French Exit nearly had me exiting the book, but I’m glad I didn’t

Any book set in Paris is irresistible to me. French Exit by Patrick deWitt, who also wrote The Sisters Brothers, is a contemporary novel that reads like a 1930's farce. When I first started reading, the language struck me as peculiar; the characters were caricatures and the plot implausible. But the further into it I got, the more intrigued I became. French Exit was short-listed for the 2018 Scotiabank Giller Prize, so there were obviously people much smarter than I am who thought the book worth finishing so I soldiered…

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Anna Porter’s memoir is a gift to Canadian readers

If you're a lover of Canadian literature, then you're in for a treat. Anna Porter, author of In Other Words, How I Fell in Love with Canada One Book at a Time, is an author and former publisher extraordinaire with a pedigree spanning decades in the book business. I first became aware of her in the early seventies when she was profiled in Canadian magazines and newspapers as someone to keep an eye on. As a baby boomer and working mother of two young girls Anna Porter moved in the…

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How much can a parent withstand?

On October 10th I was honoured to be a guest speaker on The Joy of Retirement at an alumni luncheon for former employees of Coca-Cola Canada Ltd. in Toronto. I was preceded by a former employee of Coca-Cola, Debbie Sands, who had written a book about her family's challenges with their second daughter, Amy. A Moth To The Flame is the story of Amy's struggles with what was most likely Borderline Personality Disorder, a mental illness that Amy seemed to display from the time she was a baby but went…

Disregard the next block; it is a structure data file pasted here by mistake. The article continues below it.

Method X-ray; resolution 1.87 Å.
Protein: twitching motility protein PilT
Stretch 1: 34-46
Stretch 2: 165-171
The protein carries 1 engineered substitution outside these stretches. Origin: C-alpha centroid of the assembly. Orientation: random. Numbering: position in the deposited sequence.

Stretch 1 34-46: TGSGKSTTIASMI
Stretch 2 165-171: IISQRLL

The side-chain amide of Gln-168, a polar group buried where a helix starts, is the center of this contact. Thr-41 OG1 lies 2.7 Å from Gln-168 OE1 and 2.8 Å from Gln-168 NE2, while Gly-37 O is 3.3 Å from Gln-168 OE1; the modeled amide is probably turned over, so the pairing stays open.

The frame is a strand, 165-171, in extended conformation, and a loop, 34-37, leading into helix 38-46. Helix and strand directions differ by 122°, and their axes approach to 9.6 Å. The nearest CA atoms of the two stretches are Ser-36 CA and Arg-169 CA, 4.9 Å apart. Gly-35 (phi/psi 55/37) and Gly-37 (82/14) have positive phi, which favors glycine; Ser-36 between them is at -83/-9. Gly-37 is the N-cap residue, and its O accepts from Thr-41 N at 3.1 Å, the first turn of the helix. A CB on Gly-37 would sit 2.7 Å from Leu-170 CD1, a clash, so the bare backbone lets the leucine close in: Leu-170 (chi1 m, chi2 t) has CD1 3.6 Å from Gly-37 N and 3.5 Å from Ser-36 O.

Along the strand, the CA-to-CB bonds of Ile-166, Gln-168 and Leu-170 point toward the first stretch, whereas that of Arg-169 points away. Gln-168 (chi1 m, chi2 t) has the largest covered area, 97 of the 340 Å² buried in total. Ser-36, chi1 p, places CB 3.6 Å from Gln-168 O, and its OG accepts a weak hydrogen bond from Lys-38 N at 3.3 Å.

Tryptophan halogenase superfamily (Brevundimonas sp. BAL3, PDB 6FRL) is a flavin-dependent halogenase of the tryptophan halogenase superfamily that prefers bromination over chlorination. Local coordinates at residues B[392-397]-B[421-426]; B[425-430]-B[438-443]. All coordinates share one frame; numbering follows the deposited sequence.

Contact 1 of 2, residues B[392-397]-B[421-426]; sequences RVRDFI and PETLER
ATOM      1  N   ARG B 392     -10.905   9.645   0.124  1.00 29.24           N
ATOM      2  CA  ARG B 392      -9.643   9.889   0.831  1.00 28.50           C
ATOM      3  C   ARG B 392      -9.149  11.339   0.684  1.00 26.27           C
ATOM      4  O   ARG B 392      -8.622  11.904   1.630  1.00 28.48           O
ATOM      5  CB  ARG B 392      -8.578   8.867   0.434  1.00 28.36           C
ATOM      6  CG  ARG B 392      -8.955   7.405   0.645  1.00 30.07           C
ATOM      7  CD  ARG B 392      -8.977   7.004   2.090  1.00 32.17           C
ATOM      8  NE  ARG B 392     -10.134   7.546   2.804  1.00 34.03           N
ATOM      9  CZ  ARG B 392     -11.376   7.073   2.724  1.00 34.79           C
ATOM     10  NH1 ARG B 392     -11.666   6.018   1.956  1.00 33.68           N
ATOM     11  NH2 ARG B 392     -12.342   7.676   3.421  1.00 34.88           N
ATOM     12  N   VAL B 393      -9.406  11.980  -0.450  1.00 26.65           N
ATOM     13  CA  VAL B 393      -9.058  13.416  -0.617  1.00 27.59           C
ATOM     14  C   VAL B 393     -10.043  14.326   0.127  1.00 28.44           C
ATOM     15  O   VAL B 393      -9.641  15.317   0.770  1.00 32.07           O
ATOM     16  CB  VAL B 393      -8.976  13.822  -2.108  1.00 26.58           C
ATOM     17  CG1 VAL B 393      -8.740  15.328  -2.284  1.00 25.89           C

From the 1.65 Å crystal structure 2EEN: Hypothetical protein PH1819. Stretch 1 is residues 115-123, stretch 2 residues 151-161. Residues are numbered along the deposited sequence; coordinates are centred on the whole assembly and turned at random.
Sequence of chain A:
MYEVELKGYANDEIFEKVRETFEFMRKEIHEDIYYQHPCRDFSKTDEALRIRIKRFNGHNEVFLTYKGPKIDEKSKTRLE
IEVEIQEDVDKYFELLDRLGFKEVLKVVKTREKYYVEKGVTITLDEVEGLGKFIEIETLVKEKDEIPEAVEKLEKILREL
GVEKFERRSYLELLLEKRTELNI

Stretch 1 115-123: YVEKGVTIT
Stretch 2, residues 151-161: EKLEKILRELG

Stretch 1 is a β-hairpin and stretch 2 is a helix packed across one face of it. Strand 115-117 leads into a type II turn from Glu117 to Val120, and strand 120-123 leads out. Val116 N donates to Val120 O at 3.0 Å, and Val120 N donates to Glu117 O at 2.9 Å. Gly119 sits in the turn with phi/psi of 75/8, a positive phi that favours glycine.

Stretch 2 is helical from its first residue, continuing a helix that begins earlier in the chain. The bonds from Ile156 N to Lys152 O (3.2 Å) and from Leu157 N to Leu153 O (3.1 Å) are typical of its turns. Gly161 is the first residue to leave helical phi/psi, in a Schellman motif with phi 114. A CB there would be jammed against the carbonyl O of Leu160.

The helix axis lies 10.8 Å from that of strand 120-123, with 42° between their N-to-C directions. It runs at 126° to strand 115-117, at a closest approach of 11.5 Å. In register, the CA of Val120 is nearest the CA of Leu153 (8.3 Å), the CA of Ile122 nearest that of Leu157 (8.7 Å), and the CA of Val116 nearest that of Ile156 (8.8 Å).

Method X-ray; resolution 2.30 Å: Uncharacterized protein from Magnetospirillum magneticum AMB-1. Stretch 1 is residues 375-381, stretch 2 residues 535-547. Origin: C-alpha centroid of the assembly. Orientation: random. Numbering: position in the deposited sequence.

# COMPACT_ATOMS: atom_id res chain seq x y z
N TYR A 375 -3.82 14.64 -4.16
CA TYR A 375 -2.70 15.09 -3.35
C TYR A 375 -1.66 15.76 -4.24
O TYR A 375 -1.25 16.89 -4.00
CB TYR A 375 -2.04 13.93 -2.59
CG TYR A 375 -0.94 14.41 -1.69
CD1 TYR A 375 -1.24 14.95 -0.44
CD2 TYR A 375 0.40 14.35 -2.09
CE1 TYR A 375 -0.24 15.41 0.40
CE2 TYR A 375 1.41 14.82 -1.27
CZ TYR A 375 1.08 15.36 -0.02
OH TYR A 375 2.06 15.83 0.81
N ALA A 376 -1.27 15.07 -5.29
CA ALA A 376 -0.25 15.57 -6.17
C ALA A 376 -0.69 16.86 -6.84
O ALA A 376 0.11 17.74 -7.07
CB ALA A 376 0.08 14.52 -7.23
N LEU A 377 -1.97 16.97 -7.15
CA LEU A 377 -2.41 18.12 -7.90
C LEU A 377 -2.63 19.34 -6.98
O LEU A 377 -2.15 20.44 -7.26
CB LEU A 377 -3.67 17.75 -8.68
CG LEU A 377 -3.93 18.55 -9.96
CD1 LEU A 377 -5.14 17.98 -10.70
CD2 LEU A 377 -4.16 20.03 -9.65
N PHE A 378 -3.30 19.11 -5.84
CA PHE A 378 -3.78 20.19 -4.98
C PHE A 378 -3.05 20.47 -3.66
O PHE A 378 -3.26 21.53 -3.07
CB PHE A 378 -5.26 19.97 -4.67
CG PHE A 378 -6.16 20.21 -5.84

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White Teeth are regular characters in Zadie Smith’s British romp

British author Zadie Smith is not everyone's cup of tea. I gave up on her novel NW after several tries (thought it was an absolute mess) but I enjoyed Swing Time. I was in a bit of a reading dry spell waiting for several books to become available at the library so I decided to have a go at Smith's first novel, White Teeth. It's the multi-layered story of three generations of immigrants living in Birmingham, trying to cope with blending old country cultures and values with their new life…

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Anne Tyler satisfies the woman in us

Reading an Anne Tyler novel is like eating an Oreo cookie. It's predictable, consistently chocolate and always satisfying without competing for any great culinary baking stars. Her latest book "Clock Dance" has all the usual ingredients—a baby boomer woman, a reckoning around home and family and it's partially baked in Baltimore, Maryland, a familiar setting for Tyler novels. Willa Drake is the older of two sisters born into a typical family of the 1960s. Her father is steady, solid and the salt of the earth. Her mother, on the other…

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